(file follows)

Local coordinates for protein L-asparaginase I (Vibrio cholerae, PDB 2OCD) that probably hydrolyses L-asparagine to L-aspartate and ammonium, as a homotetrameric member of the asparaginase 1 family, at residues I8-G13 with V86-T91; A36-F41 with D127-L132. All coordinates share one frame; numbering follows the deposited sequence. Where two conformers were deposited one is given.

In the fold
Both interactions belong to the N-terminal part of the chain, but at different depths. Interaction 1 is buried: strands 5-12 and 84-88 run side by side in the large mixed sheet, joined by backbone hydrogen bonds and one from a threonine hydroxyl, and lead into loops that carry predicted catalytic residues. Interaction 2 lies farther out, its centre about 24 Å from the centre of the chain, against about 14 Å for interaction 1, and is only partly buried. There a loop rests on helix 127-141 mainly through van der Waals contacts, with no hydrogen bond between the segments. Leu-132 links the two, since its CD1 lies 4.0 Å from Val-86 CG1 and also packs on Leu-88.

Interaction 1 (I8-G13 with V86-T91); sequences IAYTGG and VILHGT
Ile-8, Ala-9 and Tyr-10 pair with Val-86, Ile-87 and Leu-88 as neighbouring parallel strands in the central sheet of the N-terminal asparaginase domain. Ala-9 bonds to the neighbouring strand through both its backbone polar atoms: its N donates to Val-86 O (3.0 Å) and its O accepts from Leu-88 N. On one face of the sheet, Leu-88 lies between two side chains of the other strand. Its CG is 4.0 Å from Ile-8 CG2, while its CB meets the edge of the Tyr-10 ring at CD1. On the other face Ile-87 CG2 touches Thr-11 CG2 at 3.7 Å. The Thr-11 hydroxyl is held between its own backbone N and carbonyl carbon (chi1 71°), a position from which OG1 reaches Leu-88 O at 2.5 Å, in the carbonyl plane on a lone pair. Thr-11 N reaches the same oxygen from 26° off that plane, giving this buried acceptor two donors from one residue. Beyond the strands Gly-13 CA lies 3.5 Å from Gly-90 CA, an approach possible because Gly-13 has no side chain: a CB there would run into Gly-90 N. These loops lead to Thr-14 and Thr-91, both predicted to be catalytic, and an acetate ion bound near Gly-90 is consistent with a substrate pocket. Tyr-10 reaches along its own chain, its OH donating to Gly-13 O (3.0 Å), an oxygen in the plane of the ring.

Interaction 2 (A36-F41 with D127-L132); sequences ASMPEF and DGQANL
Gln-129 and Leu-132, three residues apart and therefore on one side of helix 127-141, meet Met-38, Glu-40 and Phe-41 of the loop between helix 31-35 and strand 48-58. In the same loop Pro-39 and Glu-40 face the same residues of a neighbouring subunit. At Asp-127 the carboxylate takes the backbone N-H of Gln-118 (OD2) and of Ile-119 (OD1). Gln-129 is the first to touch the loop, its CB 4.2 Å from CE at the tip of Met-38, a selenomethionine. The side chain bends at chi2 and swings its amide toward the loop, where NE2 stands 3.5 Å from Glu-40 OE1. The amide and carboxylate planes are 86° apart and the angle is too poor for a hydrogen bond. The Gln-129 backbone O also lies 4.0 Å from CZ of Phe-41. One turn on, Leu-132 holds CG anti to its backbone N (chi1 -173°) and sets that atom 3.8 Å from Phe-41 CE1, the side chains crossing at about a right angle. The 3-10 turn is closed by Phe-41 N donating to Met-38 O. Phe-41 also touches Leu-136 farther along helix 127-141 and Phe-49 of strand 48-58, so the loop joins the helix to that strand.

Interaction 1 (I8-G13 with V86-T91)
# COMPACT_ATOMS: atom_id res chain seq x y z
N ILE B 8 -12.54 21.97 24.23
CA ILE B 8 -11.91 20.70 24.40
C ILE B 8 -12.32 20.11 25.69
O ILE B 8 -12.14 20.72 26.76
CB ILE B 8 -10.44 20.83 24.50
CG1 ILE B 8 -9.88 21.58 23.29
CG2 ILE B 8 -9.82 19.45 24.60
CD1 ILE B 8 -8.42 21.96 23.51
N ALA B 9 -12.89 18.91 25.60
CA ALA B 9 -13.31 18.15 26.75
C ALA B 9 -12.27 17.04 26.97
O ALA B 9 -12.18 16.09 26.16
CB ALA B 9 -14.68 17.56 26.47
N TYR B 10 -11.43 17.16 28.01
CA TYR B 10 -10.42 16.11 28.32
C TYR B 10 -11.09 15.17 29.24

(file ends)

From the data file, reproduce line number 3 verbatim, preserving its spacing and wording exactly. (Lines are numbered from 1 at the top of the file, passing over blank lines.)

Both interactions belong to the N-terminal part of the chain, but at different depths. Interaction 1 is buried: strands 5-12 and 84-88 run side by side in the large mixed sheet, joined by backbone hydrogen bonds and one from a threonine hydroxyl, and lead into loops that carry predicted catalytic residues. Interaction 2 lies farther out, its centre about 24 Å from the centre of the chain, against about 14 Å for interaction 1, and is only partly buried. There a loop rests on helix 127-141 mainly through van der Waals contacts, with no hydrogen bond between the segments. Leu-132 links the two, since its CD1 lies 4.0 Å from Val-86 CG1 and also packs on Leu-88.